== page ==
June 11, 2009

YPM Special Edition

Hey everybody. I just got news that my favorite West Virginia music festival, the Stonewall Jackson Jubilee, will be canceled for 2009. It's an understatement to say that I'm extremely disappointed/depressed about this.

On my other blog, I wrote a lengthy piece about the festival and thought it would be appropriate here.

Here's my post copied in full:

If you know me, or if you've clicked around on my profile, you know that beyond geography and education, my real passion in life is old-time music.

I come from Appalachia where music is always nearby, and my in-laws (The Samples Brothers) are pretty well-known in West Virginia.

Old-time music is a great communal experience. The tunes are public domain, the community is always eager to teach, it's social... it's just fun.

Pretty much every state has one or more old-time festivals where people get together in the early summer or fall. West Virginia is particularly good about preserving its cultural heritage through traditional music and crafts festivals. Some of the more well-known festivals are Clifftop, Vandalia, and Augusta Heritage.

One of the lesser known festivals in the state is the Jackson's Mill Jubilee (officially the Stonewall Jackson Heritage Arts and Crafts Jubilee). The connection to Stonewall is that the site is his boyhood home, back when the state was still part of Virginia. The mill and some of the structures are still there, and today it's the site of a 4-H camp.

Since 1974, my in-laws and many of West Virginia's (and North America's, quite frankly) finest traditional musicians have spent Labor Day weekend playing music and buying and selling crafts at the Jubilee. It has always been smaller than some of the other festivals, but that was part of its charm. For many families that have been with the festival since the beginning, it's kind of like Christmas in September.

Interest and attendance have slowly dwindled since peaking in the late 1990s and early 2000s. Every year there was talk of having to drop the festival all together. In 2008, with the economy completely in the gutter, attendance was down... way down. Immediately it became difficult to finance the operation through gate admissions.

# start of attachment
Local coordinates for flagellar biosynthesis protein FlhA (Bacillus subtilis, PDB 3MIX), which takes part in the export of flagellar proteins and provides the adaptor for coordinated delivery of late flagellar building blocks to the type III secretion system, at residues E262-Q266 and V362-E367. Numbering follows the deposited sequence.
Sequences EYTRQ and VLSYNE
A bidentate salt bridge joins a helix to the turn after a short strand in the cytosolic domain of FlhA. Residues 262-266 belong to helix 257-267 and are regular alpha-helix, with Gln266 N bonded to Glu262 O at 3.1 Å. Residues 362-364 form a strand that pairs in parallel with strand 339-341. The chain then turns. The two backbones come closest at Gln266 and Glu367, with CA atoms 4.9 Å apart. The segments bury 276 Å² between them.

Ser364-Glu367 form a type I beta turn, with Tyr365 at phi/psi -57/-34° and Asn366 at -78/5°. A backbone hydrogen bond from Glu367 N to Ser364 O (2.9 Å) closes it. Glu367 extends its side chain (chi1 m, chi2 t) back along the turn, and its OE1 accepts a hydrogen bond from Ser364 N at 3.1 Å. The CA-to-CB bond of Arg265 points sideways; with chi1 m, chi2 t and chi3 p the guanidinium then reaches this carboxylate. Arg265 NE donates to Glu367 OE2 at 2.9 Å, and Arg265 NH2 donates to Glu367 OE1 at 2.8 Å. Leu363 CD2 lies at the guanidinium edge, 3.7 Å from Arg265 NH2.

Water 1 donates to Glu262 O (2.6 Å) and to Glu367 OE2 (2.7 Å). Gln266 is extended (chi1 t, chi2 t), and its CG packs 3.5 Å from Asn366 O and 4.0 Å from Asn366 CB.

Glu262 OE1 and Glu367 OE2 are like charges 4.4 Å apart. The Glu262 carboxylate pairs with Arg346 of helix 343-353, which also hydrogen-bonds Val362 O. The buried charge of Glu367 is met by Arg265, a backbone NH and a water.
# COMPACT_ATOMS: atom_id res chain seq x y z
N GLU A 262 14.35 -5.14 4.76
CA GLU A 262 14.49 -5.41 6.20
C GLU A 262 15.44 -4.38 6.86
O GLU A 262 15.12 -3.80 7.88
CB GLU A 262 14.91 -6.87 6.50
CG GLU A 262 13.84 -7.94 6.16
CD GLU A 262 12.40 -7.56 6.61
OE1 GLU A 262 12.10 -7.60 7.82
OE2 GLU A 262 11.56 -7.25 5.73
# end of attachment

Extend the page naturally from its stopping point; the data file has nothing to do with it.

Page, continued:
Aside from gate admissions, a big source of revenue for the festival has been to rent a space to artists and crafters. In the past, festivals like the Jubilee were the best place to get those handmade traditional products. Now, with gas expensive and attendance at festivals down, it's more worth it for a crafter to stay home and sell on sites like Etsy or other web stores. For those same reasons, it's more worth it for consumers to stay at home and just order online.

As if those two financial difficulties were not enough, the traditional financier, WVU-Extension, has also had to make budget adjustments, and we all know how the arts tend to fare during budget discussions.

These three blows, all related to the recession in their own way, finally took the Jubilee down this year. As the Weston Democrat reports:
In an emergency session Monday night, the board of directors of the Stonewall Jackson Heritage Arts and Crafts Jubilee made a difficult decision. Following a lengthy and sad and sober discussion, they overwhelmingly voted to cancel this year’s Jubilee, an event which has been held over Labor Day weekend at WVU-Jackson’s Mill for the past 35 years. The decision came five days after Jubilee president Debra Walker received a letter from David Miller, Associate Provost, West Virginia University Extension, saying that they would be bowing out of the event. After contacting his office two more times, they found out that the $50,000-$75,000 financial sponsorship of the Jubilee as promised by him in a meeting in January would not be forthcoming.